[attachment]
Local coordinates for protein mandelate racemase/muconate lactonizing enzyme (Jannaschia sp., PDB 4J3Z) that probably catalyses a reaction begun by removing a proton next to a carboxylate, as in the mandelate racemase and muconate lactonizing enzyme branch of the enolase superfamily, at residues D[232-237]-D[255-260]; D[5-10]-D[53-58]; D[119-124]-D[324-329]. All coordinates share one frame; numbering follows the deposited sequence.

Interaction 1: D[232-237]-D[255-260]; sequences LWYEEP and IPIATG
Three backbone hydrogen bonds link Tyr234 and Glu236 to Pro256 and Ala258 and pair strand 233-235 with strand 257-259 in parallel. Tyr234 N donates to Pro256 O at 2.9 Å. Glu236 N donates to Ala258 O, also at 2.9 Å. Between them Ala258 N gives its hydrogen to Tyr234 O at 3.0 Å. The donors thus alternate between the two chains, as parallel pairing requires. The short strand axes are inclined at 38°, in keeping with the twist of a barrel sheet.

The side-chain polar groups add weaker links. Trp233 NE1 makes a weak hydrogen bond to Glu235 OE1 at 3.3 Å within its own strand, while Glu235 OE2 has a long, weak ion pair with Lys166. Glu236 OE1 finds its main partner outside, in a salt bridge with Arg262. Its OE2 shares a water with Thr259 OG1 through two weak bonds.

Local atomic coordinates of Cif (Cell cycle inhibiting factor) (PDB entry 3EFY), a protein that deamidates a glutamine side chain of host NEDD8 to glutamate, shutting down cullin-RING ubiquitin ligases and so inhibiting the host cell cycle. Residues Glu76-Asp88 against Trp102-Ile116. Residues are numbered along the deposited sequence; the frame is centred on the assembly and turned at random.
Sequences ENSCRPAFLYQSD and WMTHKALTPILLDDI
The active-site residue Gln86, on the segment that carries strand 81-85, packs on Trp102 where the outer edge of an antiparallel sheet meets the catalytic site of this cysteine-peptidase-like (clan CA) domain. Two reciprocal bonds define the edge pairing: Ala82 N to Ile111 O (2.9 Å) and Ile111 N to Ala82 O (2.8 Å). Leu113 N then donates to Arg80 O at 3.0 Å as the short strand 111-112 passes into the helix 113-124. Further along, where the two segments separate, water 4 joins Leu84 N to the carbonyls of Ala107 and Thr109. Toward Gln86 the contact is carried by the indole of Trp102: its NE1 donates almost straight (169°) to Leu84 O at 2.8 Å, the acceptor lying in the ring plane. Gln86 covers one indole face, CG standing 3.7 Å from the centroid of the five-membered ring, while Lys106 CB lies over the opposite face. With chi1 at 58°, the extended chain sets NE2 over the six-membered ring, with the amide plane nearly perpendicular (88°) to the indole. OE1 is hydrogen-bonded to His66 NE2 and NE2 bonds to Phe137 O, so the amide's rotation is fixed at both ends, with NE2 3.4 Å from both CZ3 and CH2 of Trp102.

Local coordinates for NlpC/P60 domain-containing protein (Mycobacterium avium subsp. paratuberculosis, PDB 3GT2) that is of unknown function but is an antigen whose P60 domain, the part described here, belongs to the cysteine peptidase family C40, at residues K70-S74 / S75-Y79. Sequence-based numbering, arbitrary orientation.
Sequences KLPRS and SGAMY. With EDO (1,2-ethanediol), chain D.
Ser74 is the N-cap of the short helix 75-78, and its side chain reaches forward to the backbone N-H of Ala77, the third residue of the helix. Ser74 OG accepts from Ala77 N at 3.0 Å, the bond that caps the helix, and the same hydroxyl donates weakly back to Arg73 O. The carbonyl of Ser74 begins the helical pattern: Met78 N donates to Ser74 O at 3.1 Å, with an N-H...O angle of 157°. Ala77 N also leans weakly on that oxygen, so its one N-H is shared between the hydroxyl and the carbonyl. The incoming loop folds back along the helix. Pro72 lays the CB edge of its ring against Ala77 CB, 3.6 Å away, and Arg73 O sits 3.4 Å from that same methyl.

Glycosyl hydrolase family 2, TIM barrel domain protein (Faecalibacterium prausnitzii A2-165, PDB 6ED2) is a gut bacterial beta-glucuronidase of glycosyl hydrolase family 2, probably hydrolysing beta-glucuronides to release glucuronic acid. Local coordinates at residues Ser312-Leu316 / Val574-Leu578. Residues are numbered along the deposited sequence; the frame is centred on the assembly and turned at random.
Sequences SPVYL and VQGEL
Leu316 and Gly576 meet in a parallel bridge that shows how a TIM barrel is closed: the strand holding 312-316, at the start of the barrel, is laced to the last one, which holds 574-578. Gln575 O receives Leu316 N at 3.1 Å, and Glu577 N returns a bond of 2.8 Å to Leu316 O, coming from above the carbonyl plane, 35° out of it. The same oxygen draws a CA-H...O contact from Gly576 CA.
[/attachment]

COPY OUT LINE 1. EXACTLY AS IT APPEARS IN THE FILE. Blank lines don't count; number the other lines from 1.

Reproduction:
Local coordinates for protein mandelate racemase/muconate lactonizing enzyme (Jannaschia sp., PDB 4J3Z) that probably catalyses a reaction begun by removing a proton next to a carboxylate, as in the mandelate racemase and muconate lactonizing enzyme branch of the enolase superfamily, at residues D[232-237]-D[255-260]; D[5-10]-D[53-58]; D[119-124]-D[324-329]. All coordinates share one frame; numbering follows the deposited sequence.